CHEMICAL INTERVENTION IN METABOLISM OF SENESCENCE ACCELERATED MICE FOR MODELING NEURODEGENERATIVE DISEASES: AN OVERVIEW

Alexander BOLDYREV 1,2), Tatiana FEDOROVA 2), Sergey STVOLINSKY 2),

Consuelo BORRAS 3), Juan SASTRE 3) and Jose VINA 3)

M.V. Lomonosov Moscow State University, Lenin’s Hills, 119992 Moscow, Russia.

Institute of Neurology, Russian Academy of Medical Sciences, 123367 Moscow, Russia

University of Valencia, Ave Blasco Ibanez 17, 46010 Valencia, Spain

Abstract

SAMP1 is a line of inbred mice with a pronounced misbalance between generation and neutralization of reactive oxygen species (ROS) in brain and other tissues. This results in accumulation of molecular defects in lipids, proteins and DNA moieties. The metabolic disorders appear at a very early step of ontogenic development and induce morphological and behavioral defects manifesting from the 4th month after birth. MPTP (1-methyl-4-phenyl-1,2,3,6-tetrahydropyridine) treatment of these mice induced specific changes that closely resembled Parkinsonian syndrome. Neuropeptide carnosine prevented toxic effects of MPTP and protected the animals against experimental parkinsonism.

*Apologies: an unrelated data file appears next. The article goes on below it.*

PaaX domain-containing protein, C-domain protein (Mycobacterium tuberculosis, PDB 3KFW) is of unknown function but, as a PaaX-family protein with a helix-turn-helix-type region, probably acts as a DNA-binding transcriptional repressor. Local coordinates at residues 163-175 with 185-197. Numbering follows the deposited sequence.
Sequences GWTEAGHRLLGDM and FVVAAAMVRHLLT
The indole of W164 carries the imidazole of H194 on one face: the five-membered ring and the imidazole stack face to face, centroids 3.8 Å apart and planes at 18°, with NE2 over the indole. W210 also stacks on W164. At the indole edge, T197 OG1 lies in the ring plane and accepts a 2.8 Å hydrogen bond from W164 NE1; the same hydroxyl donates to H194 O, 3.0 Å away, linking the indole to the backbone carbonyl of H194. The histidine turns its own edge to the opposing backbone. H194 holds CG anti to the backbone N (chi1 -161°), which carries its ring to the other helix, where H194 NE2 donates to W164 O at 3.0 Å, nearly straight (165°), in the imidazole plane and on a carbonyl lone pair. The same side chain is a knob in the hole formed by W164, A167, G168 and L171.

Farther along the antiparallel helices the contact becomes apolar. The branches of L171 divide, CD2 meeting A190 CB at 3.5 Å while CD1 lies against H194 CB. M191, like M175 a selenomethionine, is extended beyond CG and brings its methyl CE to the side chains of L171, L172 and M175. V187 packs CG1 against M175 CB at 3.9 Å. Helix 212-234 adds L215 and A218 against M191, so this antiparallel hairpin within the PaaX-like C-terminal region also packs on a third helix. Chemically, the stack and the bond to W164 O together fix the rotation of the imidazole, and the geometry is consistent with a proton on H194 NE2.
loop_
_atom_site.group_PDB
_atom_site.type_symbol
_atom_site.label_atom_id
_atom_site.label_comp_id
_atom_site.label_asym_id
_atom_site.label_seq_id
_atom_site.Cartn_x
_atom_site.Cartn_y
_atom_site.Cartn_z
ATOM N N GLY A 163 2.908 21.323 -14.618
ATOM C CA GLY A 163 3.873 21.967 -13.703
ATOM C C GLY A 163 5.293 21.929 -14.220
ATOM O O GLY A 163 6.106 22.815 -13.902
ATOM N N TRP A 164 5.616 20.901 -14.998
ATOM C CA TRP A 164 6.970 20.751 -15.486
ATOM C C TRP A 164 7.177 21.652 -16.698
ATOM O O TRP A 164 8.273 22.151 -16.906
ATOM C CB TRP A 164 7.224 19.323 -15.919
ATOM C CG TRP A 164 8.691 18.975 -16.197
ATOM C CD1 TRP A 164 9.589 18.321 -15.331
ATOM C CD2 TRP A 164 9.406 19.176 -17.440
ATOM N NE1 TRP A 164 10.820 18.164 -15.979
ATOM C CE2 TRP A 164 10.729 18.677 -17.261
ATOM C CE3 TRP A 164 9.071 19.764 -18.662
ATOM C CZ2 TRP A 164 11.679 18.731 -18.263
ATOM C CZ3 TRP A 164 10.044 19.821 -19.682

Keywords: SAMP1, oxidative stress, NMDA-receptors, MPTP, carnosine

Abbreviations

Introduction

Senescence Accelerated Mice (SAM) is a group of inbred (derived from AKR/J mice) strains consisting of series of SAMP (prone) and SAMR (resistant) lines [1]. All SAMP lines (from SAMP1 to SAMP11) are characterized by accelerated accumulation of senile features, earlier onset and faster progress of age-associated pathological phenotypes, including disorders of immune functions, weakening of learning and memory. Control lines (SAMR1-5) have longer lifespan and more stable metabolism. However in some of them (SAMR1, SAMR4) non-thymic lymphomas and histiocytic neoplasm were shown. Many neurochemical studies showed that accumulation of senile features in SAMP were accompanied with the rise in protein carbonyls, lipid peroxides, 8-OH dihydroguanosine, and chromosomal aberrations in different tissues [2]. Thus, the conclusion was made that senescence process is developed in parallel with increased generation of ROS and metabolic disorders induced by oxidative stress.